While home ownership is still a predominant measure of achieving the American Dream, Americans’ attitudes toward the size of their dream homes have shifted since the recession began in 2008. According to the real estate website Trulia, the median home size has dropped from 2,300 square feet at the peak of the market in 2007 to the current median size of 2,100 square feet. According to Trulia’s survey, only 9% of respondents said their ideal home would be larger than 3,200 square feet and the majority 41% said their ideal home would be under 2,000 square feet.

So if this reflects a new austerity in the home market, how do you maximize your space with fewer square feet? Here are seven ways new log home owners can move from supersizing to maximizing:

  • Review how you’re using rooms. Formal dining rooms, sitting rooms and formal living rooms are not as functional in the more casual lifestyle most Americans live today. Combine these spaces into more flexible multi-use areas that incorporates an entertainment area. Eating areas that can be expanded during larger gatherings make a better use of floor space than the separate formal dining room. Use smaller groupings of comfortable furniture to create more intimate areas in the family/great room.
  • Get the feel of big without the big price tag. Using varying ceiling heights can make rooms feel bigger, especially with a purlin-style roof system over the main living area.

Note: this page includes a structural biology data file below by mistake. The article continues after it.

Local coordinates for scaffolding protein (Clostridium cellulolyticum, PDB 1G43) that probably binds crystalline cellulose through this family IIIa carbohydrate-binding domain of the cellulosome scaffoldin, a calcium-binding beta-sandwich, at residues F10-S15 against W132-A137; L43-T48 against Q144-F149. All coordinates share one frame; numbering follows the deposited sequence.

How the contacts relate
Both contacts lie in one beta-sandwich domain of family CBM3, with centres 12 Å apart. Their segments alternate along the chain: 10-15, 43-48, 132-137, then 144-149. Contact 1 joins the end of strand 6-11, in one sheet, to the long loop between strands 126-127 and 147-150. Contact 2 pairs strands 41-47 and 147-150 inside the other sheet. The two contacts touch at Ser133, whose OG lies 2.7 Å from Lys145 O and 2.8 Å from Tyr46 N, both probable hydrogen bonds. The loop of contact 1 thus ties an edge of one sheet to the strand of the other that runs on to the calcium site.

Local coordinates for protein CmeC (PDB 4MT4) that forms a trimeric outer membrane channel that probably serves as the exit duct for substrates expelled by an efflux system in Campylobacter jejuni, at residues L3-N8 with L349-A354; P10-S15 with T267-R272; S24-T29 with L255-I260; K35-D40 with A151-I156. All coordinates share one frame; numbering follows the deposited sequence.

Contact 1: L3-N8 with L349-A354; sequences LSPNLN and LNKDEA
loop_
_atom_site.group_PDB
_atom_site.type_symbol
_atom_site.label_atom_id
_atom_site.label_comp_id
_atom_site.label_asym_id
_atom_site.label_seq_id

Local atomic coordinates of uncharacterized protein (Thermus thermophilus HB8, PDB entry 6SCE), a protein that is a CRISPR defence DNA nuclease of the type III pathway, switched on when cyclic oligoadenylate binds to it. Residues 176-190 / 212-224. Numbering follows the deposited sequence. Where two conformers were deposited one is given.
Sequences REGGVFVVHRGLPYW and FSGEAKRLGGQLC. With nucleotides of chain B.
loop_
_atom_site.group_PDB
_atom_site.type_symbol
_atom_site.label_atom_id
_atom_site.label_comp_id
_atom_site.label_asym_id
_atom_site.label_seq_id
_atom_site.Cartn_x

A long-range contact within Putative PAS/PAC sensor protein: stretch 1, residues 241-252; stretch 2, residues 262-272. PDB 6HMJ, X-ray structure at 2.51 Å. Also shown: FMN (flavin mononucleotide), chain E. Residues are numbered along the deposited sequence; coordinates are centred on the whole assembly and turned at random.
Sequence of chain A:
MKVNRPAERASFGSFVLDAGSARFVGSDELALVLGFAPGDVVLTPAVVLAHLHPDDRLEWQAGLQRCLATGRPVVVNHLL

• Bring the outdoors in. An expanding vista with well-placed windows can create a feeling of space in a smaller indoor area. 
  • Porches expand your home outside. Adding a good-sized porch to your home can expand your living space to the outdoors, even in inclement weather. The roof of the porch area can keep the interior of your home cool in the summer and keep snow off the decking in the winter. Include screening and storm windows on a portion of the porch and you’ll be able to use the space nearly year-round. 
  • Smaller house means smaller budget. Keep maintenance costs in mind when designing your downsized home. Less house to heat, cool, furnish and clean makes the busy lives of dual income earning families easier.
  • Downsize with re-sale in mind. Combining or eliminating some rooms makes sense but don’t take out home essentials that could make your home difficult to market on the other end. If you don’t need extra space, leave a second floor or attic space unfinished, but plumb and wire it for future expansion. If you’re planning a retirement home, make sure you have at least a second bath with a shower to accommodate a future owner with a family.
  • Talk about downsizing ideas with your dealer. His or her experience may lead you to other size savings that can make a big difference.